James Moore (footballer born 1891)

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James Moore
Personal information
Date of birth (1891-09-01)1 September 1891
Place of birth Felling, Tyne and Wear, England
Date of death 1972 (aged 80–81)
Height 5 ft 8 in (1.73 m)
Playing position Forward
Youth career
Boldon Colliery Welfare
Jarrow Croft
Senior career*
Years Team Apps (Gls)
1911–1915 Barnsley 101 (23)
1919–1921 Southampton 83 (22)
1921–1922 Leeds United 27 (4)
1922–1923 Brighton and Hove Albion 6 (2)
1923–1924 Halifax Town 40 (6)
1924–1925 Queens Park Rangers 26 (5)
1925–1926 Crewe Alexandra 13 (6)
* Senior club appearances and goals counted for the domestic league only.
† Appearances (Goals).

James "Jimmy" Moore (1 September 1891 – 1972) was an English professional footballer, who played as a forward for various clubs, including Barnsley, either side of the First World War. Whilst at Barnsley, he helped the club win the FA Cup in 1912.

Club career[edit]

Moore was born at Felling, Tyne and Wear and was trained as a carpenter.[1] He played his early football at local level, with Boldon Colliery Welfare and Jarrow Croft.

Barnsley[edit]

He joined Barnsley in August 1911, shortly before his twentieth birthday, and was brought into the first team to replace the injured Bert Leavey in the third replay of the Fourth Round FA Cup match against Bradford City on 21 March 1912.[2] He retained his place for the 1912 FA Cup Final[3] which Barnsley won 1–0 in extra time in a replay after the first game ended goalless. He had a good shot saved in the first match[4] but the Manchester Guardian felt he didn't get enough passes in the replay and did not have much impact on the game.[5]

Southampton[edit]

During World War I, he was employed at the Saunders boat-yard in Cowes on the Isle of Wight where he was engaged on the construction of aeroplanes.[1] During the war he guested for Southampton, playing in 24 matches (scoring 22 goals) between 1916 and 1919.[6] After the cessation of hostilities, he was persuaded to sign for the "Saints" on a permanent basis in May 1919, in readiness for the first post-war season.

He made his Southern League debut in the opening match of the 1919–20 season, when he scored in a 1–1 draw at home to Exeter City. Moore soon became a fixture at inside left, playing between Fred Foxall on the wing and Bill Rawlings in the centre, and missed only one match during the season, in which the Saints finished in eighth place.[7]

Moore was described as "neat in his footwork, (and) also a particularly clever header of the ball (who) seemed to be able to glide it to the feet of his winger with un-nerving accuracy".[1] He was known as "the man who never smiled"[8] and was notorious for his unhappy expression;[1] despite this, he was a popular player.[8]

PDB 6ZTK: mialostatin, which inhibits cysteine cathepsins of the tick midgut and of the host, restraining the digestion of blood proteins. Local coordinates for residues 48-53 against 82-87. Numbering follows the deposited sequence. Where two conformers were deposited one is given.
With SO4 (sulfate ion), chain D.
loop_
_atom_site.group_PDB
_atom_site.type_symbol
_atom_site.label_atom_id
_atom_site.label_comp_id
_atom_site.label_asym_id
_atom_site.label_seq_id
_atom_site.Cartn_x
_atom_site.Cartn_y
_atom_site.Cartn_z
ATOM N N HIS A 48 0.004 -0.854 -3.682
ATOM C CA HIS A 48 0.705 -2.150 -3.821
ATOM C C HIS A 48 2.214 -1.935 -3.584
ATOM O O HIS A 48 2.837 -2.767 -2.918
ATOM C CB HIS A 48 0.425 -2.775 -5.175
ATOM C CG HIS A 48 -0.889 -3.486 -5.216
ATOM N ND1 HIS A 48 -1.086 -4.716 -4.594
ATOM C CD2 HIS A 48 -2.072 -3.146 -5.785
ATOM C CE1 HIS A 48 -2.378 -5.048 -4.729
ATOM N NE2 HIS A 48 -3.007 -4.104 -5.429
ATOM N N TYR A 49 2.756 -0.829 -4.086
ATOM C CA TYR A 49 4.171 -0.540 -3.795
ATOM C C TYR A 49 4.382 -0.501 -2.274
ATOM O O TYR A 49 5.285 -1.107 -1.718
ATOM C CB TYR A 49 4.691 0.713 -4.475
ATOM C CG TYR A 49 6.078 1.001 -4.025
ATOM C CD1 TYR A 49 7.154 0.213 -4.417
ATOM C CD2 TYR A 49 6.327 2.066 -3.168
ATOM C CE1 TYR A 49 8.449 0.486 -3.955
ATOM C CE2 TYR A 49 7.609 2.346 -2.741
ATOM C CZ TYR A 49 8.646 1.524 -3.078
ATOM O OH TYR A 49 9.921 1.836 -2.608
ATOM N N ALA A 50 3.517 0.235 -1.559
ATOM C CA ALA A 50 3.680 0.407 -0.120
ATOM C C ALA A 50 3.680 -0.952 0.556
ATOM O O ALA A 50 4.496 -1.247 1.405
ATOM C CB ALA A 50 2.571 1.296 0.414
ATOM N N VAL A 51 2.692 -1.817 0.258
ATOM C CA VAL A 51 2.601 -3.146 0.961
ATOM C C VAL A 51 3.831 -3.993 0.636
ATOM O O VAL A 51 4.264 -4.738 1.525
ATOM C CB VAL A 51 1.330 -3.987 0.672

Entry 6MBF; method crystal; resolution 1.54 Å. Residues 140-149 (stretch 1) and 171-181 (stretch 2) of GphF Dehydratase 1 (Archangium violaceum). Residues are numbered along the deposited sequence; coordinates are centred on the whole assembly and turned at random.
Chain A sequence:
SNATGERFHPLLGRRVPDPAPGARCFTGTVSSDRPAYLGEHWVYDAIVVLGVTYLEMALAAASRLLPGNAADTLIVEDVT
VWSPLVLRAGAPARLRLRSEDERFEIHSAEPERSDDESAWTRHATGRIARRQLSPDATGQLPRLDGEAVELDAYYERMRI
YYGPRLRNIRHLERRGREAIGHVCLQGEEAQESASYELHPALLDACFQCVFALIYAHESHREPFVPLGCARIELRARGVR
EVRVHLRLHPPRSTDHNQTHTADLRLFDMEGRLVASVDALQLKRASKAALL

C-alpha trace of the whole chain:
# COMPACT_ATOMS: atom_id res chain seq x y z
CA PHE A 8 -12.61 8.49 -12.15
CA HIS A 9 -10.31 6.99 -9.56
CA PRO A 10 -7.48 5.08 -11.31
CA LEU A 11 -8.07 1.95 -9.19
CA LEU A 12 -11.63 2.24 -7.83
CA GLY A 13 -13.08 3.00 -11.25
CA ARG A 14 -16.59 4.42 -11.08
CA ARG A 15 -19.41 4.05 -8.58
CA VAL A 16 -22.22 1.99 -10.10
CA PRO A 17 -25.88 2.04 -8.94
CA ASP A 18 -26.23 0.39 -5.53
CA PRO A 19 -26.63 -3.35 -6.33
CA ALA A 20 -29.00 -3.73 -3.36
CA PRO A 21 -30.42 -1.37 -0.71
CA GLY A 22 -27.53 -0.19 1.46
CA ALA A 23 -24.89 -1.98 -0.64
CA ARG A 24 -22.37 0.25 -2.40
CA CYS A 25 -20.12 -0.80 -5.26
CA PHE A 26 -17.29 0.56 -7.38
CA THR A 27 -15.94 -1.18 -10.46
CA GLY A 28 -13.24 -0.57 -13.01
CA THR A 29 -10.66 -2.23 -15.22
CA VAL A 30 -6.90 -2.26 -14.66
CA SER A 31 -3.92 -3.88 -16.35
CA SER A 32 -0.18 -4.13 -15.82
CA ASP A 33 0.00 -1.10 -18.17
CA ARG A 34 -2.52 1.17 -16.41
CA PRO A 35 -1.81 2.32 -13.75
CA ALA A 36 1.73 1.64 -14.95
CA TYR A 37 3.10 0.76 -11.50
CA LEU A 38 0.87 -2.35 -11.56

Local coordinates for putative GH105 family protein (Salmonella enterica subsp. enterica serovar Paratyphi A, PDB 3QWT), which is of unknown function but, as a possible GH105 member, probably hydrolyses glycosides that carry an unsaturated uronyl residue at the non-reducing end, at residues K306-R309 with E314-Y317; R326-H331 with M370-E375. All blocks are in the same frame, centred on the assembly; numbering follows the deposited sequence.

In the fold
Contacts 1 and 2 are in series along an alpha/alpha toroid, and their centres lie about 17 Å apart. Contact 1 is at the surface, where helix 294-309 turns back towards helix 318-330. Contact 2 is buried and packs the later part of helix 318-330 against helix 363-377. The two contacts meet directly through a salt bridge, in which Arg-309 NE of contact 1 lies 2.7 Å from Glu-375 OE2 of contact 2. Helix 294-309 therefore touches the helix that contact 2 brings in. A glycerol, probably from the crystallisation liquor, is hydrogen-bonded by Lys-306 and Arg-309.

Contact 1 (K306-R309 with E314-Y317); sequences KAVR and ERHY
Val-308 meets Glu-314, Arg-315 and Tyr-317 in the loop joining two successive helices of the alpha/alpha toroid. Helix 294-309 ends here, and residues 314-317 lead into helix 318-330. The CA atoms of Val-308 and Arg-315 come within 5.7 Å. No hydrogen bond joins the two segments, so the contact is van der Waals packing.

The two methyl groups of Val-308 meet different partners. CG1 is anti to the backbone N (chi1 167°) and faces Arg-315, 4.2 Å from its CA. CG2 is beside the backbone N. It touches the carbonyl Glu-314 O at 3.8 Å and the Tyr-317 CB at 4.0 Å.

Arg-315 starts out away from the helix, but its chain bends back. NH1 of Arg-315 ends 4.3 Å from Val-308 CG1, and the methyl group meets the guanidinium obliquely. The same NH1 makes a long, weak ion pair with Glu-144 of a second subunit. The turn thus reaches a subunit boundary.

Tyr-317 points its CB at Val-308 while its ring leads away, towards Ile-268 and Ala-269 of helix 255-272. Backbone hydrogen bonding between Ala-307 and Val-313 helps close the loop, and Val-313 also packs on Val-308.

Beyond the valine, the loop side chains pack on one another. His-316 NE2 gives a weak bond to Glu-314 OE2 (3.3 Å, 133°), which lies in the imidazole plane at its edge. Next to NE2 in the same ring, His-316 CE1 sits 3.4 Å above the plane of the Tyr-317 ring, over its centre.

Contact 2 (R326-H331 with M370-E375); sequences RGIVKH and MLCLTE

Under manager Jimmy McIntyre, the Saints were admitted into Division 3 of the Football League in 1920, in common with most clubs in the Southern League Division One. Moore was sent off in a home match against Grimsby Town on 4 December 1920; the game was lost 1–0, with Tom Parker missing a penalty in the Saints' first home defeat of the season. Moore thus became the first Southampton player to be sent off in a Football League fixture.[1] Moore only received a caution for his offence and was able to continue to occupy the inside left position throughout the season, in which he was ever-present.[9] Saints finished their inaugural Football League season as runners-up to Crystal Palace, but only the champions were promoted.

At the end of the season, he was granted a transfer to Leeds United for "family reasons".[1] In his two seasons at The Dell he made a total of 89 appearances scoring 22 goals.

Leeds United[edit]

At Leeds, he joined a club who were starting their second season in Football League Division Two. Moore was brought into the side to lend the team some experience, but in his one season at Elland Road he had to contest the No. 10 shirt with Jack Swann and made only 27 appearances, scoring four goals.

Later career[edit]

He left Leeds in June 1922, and then had spells with Brighton and Hove Albion (June 1922 to September 1923), Halifax Town (September 1923 to November 1924), Queens Park Rangers (November 1924 to July 1925) and Crewe Alexandra (July 1925 to May 1926).

He then had a spell in the Netherlands, coaching with NAC Breda before returning to Barnsley where he purchased a greengrocery business.[1] After World War II, he was appointed a director of Barnsley F.C.[1]

Honours[edit]

Barnsley

References[edit]

  1. ^ a b c d e f g h Holley, Duncan; Chalk, Gary (1992). The Alphabet of the Saints. ACL & Polar Publishing. pp. 246–247. ISBN 0-9514862-3-3. 
  2. ^ "1911-1912-FA Cup Success". Barnsley F.C. Retrieved 5 March 2008. 
  3. ^ "1912 FA Cup Final". fa-cupfinals.co.uk. Retrieved 26 February 2008. 
  4. ^ "The Cup Final", Manchester Guardian, 22 April 1912: p3 
  5. ^ "Barnsley's Victory", Manchester Guardian, 25 April 1912: p4 
  6. ^ Chalk, Gary; Holley, Duncan (1987). Saints – A complete record. Breedon Books. pp. 59–61. ISBN 0-907969-22-4. 
  7. ^ Saints – A complete record. pp. 62–63. 
  8. ^ a b Saints – A complete record. p. 251. 
  9. ^ Saints – A complete record. pp. 64–65. 

External links[edit]